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Level Up Your Analytics: Get to Know Google Tag Manager

Last updated on August 19, 2021
7 minute read
Key Takeaways

  • Tags are snippets of code used to collect data on your website.
  • GTM makes it easier to create and implement tags.
  • Get a full picture of your audience and how they interact with your site.

Skill Level


If you do any tracking on your website or social media profiles (using tools like Google Analytics and Facebook Pixel), you’re probably familiar with tags. These snippets of code help you collect data by specifying the information you want to track. For example, you can use them to learn how long users are spending on a page of your site, what they clicked on, and what actions they took, such as filling out a form. 

Tags are extremely useful when it comes to understanding how customers interact with your business online, but if you’re not a web developer, they can be tedious and confusing. Enter Google Tag Manager (GTM). This tag management system codes and embeds tags on your website for you, making it easier to collect data and set triggers for events such as: 

  • Scroll depth (how far down the page a user scrolls on your site)
  • Click tracking 
  • Form submissions 
  • Affiliate sales 
  • Conversion tracking
  • Bounce rate 
  • And a lot more 

Think of the Content Management System (CMS) you use for your website or blog, such as WordPress or Wix. Instead of manually coding everything, you enter the content into the user interface and the system does the coding for you. Google Tag Manager works in a similar way after you embed a one-time code on your website. 

Some benefits of using GTM include: 

  • Get more accurate data that provides a full picture of your online audience. 
  • Quickly implement tags, even if you’re not a developer. 
  • Reduce the likelihood of human error when implementing tags. 
  • Have full control over the data you track for your marketing initiatives.
  • The small business version of Tag Manager is free! 

While using Tag Manager is much easier than manually coding and embedding tags, it still requires some technical knowledge of Google Analytics as well as Google Ads, Facebook Pixel, or any other third parties that you plan to use.

Google’s video series on Tag Manager is a great place to start. 

Before you dive in, there are a few terms you’ll need to know. 

Tag: A snippet of code that allows you to specify what you want to track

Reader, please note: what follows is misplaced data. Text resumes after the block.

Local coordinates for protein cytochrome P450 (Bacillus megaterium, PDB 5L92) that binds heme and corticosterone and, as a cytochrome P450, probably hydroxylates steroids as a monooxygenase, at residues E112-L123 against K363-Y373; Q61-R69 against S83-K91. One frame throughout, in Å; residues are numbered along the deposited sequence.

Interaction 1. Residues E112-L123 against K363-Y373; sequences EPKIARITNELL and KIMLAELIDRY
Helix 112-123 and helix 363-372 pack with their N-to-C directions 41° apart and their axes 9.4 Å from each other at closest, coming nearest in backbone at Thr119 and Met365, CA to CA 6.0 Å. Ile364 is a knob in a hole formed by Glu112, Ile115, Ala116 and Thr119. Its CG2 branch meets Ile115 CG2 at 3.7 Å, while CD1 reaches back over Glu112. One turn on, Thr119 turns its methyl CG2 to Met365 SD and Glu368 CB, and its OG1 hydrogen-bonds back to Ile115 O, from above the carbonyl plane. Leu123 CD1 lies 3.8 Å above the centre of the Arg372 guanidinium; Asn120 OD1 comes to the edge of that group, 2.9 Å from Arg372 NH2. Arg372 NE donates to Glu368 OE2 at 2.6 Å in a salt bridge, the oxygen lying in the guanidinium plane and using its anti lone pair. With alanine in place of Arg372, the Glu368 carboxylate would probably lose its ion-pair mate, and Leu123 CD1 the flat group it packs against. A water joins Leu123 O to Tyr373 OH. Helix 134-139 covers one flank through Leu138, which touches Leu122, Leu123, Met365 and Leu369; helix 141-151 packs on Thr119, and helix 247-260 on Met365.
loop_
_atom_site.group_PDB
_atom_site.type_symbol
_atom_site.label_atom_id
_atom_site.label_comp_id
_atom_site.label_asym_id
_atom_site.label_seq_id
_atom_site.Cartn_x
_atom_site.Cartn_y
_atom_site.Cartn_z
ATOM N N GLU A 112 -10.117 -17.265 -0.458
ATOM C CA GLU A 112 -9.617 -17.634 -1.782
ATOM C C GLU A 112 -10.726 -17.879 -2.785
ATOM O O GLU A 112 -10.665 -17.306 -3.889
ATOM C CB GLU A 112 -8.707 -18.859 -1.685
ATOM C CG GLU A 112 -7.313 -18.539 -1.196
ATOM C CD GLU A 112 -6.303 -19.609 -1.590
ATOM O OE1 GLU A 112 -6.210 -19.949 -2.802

Trigger: This tells GTM when to fire a tag, such as when a user lands on a page, clicks on a link, or takes some other action. 

Variable: Think back to those high school math classes — a variable is a placeholder symbol that stands in for a value that will change. You can use variables in both tags and triggers to capture dynamic values or set filters that further specify when to fire a trigger. 

How to Set Up and Install Google Tag Manager 

  1. Go to Google Tag Manager.
  2. In “Account Setup,” add your company name and country. You can choose to anonymously share your data with Google if you wish.
  3. In “Container Setup,” specify the container name and the platform. (The container is the entity that contains all the tags, triggers, and variables you’ll use.
    1. You should name it after the website or app you will be tracking.)
    2. If you’re tracking your website, select “Web” as the platform.
      screenshot of google tag manager container setup
  4. Click “Create.” A terms of service window will pop up. Read through these, then click “Yes” if you accept the terms. 
  5. A window will pop up with your container snippet. Implement this in the head and body of your website code as instructed. (If you have a web developer, send them this code to implement for you.) 
  6. Once the container snippet is installed, you can start creating and publishing tags from the Tags menu. 

There’s certainly a learning curve when it comes to using tags, but they can come in handy when you’re executing marketing or Google Ads campaigns and need a robust understanding of your audience and how they interact with your website. 

Continue to deepen your knowledge of Google products with our guide to common Google Analytics mistakes and how to fix them

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